It never failed.
Something would shift during the evening. Sometimes it was the mood in the room. Other times it was the audience itself.
Sometimes that shift would require a major change in the set list. Other times a slight tweak.
Over time, I learned to expect the unexpected during a four hour gig fronting a jazz trio somewhere on the East Coast. I’ve thought about how the use of a set list is a metaphor for implementing a strategic plan.
I prepared for each performance by creating a set list. A list of when to play what tune during the evening to cover the length of the gig. I’d assemble the charts (musical arrangements) into a collection for each member of the band. And let me be clear, back then, I’d write out the arrangement by hand, Xerox each chart, put them in order, and supply them to each musician in a notebook of some sort for their music stand, top of their amp, or whatever worked for them.
The set list was a plan created to choose tunes that flexed our musical muscle, showcased all of the musicians, worked within the performance space, and provided an evening of entertainment that met the needs of the establishment and their customers. I also hoped to persuade members of the audience to join us at an upcoming gig, purchase our merchandise, and tell a friend (or two) about us to grow our fan base through this plan.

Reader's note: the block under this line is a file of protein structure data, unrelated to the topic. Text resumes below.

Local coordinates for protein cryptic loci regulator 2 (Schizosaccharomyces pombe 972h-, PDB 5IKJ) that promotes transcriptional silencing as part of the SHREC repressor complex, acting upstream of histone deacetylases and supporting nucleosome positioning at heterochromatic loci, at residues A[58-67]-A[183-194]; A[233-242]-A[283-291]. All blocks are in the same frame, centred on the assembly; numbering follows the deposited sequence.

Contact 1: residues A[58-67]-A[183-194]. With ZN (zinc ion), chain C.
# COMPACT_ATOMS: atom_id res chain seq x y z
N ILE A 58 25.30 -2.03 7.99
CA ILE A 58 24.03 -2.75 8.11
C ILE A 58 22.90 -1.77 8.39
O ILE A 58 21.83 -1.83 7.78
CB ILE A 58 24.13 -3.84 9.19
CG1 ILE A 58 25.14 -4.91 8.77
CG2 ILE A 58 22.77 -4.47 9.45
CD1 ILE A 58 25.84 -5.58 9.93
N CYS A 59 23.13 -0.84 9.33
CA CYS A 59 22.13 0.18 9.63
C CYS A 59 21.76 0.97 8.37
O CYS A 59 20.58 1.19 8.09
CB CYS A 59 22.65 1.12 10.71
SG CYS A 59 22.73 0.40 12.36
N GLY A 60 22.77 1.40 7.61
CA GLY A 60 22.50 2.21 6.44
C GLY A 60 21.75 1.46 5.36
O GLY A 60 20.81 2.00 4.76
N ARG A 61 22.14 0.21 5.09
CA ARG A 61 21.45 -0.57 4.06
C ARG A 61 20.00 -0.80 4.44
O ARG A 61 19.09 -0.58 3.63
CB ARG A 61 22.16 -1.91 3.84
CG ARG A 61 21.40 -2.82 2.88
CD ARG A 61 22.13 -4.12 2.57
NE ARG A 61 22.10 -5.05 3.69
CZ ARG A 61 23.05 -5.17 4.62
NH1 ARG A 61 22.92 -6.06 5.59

The list gave us a chance to use a few early tunes to test the sound in the room and get settled for the evening. This plan provided an evening for our audience to cause some interest in our music amidst their conversations (and the possible TV playing over the bar with someone shooting a basket, kicking a field goal, trying for a hat trick, pulling a yellow card, and well, you get the picture). I’d look to build momentum throughout the night especially just before we took a short break to encourage the audience to stick around for the rest of the night with this set list.
That’s right, the set list was a strategic plan with goals for real time implementation.
Perhaps a bit of a backstory would be helpful about now.
For about 10 years, in bars and concert venues on the East Coast and in the Caribbean, I had the privilege of working with the most talented jazz musicians imaginable rendering our versions of America’s Standards Songbook.
Sometimes we’d play an hour concert. Other times, we’d play four hours in a bar with all of the trappings of an audience who did not pay to see you perform.
There was a new set list for every venue we played. Within each list was a flexibility that allowed us to be responsive to the needs of the audience (take a request, change tempo to match the mood of the room, or try a tune new to our repertoire). We would always have some tunes that didn’t need a chart to perform. I’d call one of them to respond to the audience when the set list just wasn’t doing the trick.
We had a plan to be responsive to our audience, with a look to the long term that could embrace a shift in the mood of the room.
Those set lists gave shape and grounded the evening ahead of us. They gave the band a focus and a path to share our music, entertain our audience, and hopefully book another gig.
Yes, those gigs built around Gershwin, Porter, Evans, Davis, and Ellington spotlighting premier Jazzers sharing our music with audiences of all types in a variety of venues depended on the construction of a set list – our strategic plan.